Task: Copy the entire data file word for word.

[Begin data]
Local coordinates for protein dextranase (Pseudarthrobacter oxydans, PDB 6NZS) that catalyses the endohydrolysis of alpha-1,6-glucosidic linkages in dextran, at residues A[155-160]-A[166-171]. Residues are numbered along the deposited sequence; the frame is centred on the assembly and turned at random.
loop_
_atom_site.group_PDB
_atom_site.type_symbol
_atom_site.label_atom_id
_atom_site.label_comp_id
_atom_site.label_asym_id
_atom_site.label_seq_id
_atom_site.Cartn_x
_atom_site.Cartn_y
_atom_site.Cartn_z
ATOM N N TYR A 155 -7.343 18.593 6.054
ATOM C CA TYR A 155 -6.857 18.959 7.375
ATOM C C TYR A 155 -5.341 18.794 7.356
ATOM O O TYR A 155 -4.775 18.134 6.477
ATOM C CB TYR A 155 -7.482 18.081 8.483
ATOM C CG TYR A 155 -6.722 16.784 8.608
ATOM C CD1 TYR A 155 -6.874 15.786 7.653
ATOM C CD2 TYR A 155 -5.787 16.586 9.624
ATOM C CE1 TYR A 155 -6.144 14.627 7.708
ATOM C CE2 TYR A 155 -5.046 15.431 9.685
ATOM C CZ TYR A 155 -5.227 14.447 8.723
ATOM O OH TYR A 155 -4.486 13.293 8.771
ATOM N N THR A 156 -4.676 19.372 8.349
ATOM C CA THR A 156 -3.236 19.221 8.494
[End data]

Local coordinates for protein dextranase (Pseudarthrobacter oxydans, PDB 6NZS) that catalyses the endohydrolysis of alpha-1,6-glucosidic linkages in dextran, at residues A[155-160]-A[166-171]. Residues are numbered along the deposited sequence; the frame is centred on the assembly and turned at random.
loop_
_atom_site.group_PDB
_atom_site.type_symbol
_atom_site.label_atom_id
_atom_site.label_comp_id
_atom_site.label_asym_id
_atom_site.label_seq_id
_atom_site.Cartn_x
_atom_site.Cartn_y
_atom_site.Cartn_z
ATOM N N TYR A 155 -7.343 18.593 6.054
ATOM C CA TYR A 155 -6.857 18.959 7.375
ATOM C C TYR A 155 -5.341 18.794 7.356
ATOM O O TYR A 155 -4.775 18.134 6.477
ATOM C CB TYR A 155 -7.482 18.081 8.483
ATOM C CG TYR A 155 -6.722 16.784 8.608
ATOM C CD1 TYR A 155 -6.874 15.786 7.653
ATOM C CD2 TYR A 155 -5.787 16.586 9.624
ATOM C CE1 TYR A 155 -6.144 14.627 7.708
ATOM C CE2 TYR A 155 -5.046 15.431 9.685
ATOM C CZ TYR A 155 -5.227 14.447 8.723
ATOM O OH TYR A 155 -4.486 13.293 8.771
ATOM N N THR A 156 -4.676 19.372 8.349
ATOM C CA THR A 156 -3.236 19.221 8.494